Is Kubernetes Changing Data Centers in Perceptible Ways?

Containerization has promised to carry the torch further after virtualization catalyzed a re-imagining of the data center. Has it delivered?

Scott Fulton III, Contributor

August 25, 2020

8 Min Read
Is Kubernetes Changing Data Centers in Perceptible Ways?

While making life easier for developers by further abstracting computing infrastructure, software containerization has also been hailed as a driver for more efficient utilization of processing power in data centers. As we get more out of a single server chip than before, shouldn’t it follow that data centers that house those servers can be smaller? Instead of a 100MW complex, maybe we can have a 40MW facility and save hundreds of millions of dollars in the process?

Although the containerized software movement, now led by the Kubernetes orchestrator, is barely six years old, that should be enough time for a pattern to have emerged. Has containerization led to more energy efficient data centers?

“I’m not sure that we have a lot of really exhaustive, quantitative data around this yet,” admitted Jonathan Bryce, executive director of the OpenStack Foundation.

Since the Foundation’s establishment in 2012 Bryce has been the face of the open infrastructure movement in software. OpenStack’s original objective was to establish an easily deployable framework for building data centers (not the buildings and infrastructure, but the IT systems they support) that could be provisioned like public clouds. Administrators should be capable of deploying virtual machines on their own servers the same way they could on Rackspace, GoGrid, or AWS. Bryce witnessed server virtualization drive processor utilization and efficiency. The trend resulted mostly from enterprises’ desire to replicate the public cloud’s ease of use in their own data centers.

Related:Hyperscale Cloud Platforms Changed Data Center Design and Function. Here's How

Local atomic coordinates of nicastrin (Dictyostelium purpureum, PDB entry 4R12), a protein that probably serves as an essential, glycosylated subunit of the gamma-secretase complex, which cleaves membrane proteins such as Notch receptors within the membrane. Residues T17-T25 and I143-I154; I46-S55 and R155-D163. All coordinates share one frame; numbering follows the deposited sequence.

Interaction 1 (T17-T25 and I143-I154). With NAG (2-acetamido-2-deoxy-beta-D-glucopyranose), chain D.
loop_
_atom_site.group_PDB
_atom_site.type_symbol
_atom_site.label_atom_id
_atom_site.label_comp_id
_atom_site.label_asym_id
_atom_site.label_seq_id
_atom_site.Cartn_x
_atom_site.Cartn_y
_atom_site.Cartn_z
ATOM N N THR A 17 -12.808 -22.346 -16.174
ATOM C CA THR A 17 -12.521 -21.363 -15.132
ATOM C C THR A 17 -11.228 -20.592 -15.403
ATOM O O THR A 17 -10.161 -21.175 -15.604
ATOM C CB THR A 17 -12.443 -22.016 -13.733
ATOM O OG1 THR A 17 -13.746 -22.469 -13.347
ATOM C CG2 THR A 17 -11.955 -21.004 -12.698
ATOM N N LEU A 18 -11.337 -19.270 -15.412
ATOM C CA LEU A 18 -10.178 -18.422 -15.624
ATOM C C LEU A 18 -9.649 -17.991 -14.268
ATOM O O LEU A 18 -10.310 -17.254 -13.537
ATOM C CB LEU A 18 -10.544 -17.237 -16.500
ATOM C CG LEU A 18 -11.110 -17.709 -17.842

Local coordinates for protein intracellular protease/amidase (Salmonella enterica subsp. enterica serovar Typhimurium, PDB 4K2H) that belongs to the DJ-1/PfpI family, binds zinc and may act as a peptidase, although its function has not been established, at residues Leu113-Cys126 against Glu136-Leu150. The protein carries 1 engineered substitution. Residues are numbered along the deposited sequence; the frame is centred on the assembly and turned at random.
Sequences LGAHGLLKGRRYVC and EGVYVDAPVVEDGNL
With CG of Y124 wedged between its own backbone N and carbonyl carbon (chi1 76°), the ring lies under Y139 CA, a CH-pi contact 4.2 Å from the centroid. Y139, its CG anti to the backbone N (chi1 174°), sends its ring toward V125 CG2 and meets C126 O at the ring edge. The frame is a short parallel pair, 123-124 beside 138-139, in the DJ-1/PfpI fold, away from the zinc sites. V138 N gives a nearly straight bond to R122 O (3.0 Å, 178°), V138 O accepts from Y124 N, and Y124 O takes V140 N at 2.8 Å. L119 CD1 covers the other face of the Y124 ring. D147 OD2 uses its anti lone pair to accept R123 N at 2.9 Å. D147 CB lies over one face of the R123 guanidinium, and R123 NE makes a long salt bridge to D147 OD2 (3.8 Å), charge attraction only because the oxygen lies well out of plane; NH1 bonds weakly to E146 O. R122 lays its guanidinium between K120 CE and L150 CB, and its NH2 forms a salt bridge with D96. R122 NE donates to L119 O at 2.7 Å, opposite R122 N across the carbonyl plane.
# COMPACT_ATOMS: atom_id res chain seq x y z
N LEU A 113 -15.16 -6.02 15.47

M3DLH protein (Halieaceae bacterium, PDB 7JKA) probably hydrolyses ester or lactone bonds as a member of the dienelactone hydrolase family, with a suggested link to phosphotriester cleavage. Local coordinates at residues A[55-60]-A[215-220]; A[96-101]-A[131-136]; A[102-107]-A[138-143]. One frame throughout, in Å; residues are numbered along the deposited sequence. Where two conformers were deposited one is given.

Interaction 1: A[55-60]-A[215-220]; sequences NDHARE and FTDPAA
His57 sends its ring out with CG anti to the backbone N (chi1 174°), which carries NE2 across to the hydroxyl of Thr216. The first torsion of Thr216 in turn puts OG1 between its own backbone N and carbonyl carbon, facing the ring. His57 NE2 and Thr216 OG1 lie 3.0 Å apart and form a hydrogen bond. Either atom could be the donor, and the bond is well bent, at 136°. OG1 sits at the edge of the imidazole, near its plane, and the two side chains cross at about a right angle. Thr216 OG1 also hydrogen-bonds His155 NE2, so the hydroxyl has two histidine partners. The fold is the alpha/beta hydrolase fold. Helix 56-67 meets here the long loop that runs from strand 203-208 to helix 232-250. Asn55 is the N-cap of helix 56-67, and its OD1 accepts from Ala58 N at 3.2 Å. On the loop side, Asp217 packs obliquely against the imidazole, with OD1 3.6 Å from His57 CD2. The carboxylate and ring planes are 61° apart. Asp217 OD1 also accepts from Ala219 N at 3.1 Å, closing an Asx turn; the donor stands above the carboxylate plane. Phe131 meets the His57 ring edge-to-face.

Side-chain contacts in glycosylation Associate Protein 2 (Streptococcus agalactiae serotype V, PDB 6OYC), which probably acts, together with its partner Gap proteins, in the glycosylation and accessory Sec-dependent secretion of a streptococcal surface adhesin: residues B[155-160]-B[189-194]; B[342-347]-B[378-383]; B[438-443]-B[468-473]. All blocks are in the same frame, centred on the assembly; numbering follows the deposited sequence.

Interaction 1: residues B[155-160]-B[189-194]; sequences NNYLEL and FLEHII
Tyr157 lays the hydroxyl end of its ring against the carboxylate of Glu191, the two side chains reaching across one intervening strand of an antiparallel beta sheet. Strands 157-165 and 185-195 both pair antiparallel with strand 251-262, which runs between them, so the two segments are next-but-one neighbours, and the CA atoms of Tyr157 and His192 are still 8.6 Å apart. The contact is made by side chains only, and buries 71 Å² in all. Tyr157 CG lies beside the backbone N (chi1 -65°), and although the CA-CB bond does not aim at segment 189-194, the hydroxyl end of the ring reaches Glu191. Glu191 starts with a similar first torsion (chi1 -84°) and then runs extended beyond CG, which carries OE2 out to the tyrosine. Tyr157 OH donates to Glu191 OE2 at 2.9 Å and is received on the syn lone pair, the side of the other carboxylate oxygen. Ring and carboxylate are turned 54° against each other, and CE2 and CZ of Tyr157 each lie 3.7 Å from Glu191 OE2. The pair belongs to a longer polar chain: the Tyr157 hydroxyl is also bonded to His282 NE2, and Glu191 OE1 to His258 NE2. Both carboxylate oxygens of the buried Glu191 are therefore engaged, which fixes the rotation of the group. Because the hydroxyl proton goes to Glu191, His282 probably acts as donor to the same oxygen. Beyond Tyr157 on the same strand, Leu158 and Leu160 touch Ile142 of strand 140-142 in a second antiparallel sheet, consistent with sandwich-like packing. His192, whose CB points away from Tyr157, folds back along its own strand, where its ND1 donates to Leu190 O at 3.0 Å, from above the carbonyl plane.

He watched data centers shrink. By his own estimate, facilities can process workloads in one-fifth to one-tenth the space they consumed as recently as 2005. Other factors also played into that net footprint reduction, including the increasing density of data storage, the miniaturization of processing power (up until Moore’s Law ran out of space), and the introduction of accelerators into high-performance calculations.

“The way that virtualization was initially implemented was as an efficiency tool for IT departments,” remarked Bryce. “If I wanted a server, I submitted a ticket. On the other end of the ticket, rather than physically going into a data center, racking the server, and connecting cables... the IT administrator would go into VMware, punch some buttons, drag-and-drop some things, and then I’d have that server more quickly. But most of the efficiency was for the IT person rather than the developer or the end user.”

Virtualization replaced the requisitioning process for new hardware with an automated ticking process for the same resources, just on a software level. Along with automation came the need for rich infrastructure telemetry. Increasingly, software and systems were making their status and operating histories available – not so much with dedicated logs but through APIs that were contacted by logging tools. Power management software made use of the emerging API libraries that were being opened up by servers’ internal management functions.

Related:Kubernetes’ Inevitable Takeover of the Data Center

“What the API did was give you the ability to get those resources really quickly and then change them really quickly as well, if your application performance suffered,” Bryce explained. “Once we started to see the actual cloud-native environments, they provided that API for the data center. That gave me the ability to ask for the resources I thought I’d need, and then adjust that if it turned out I needed something different.”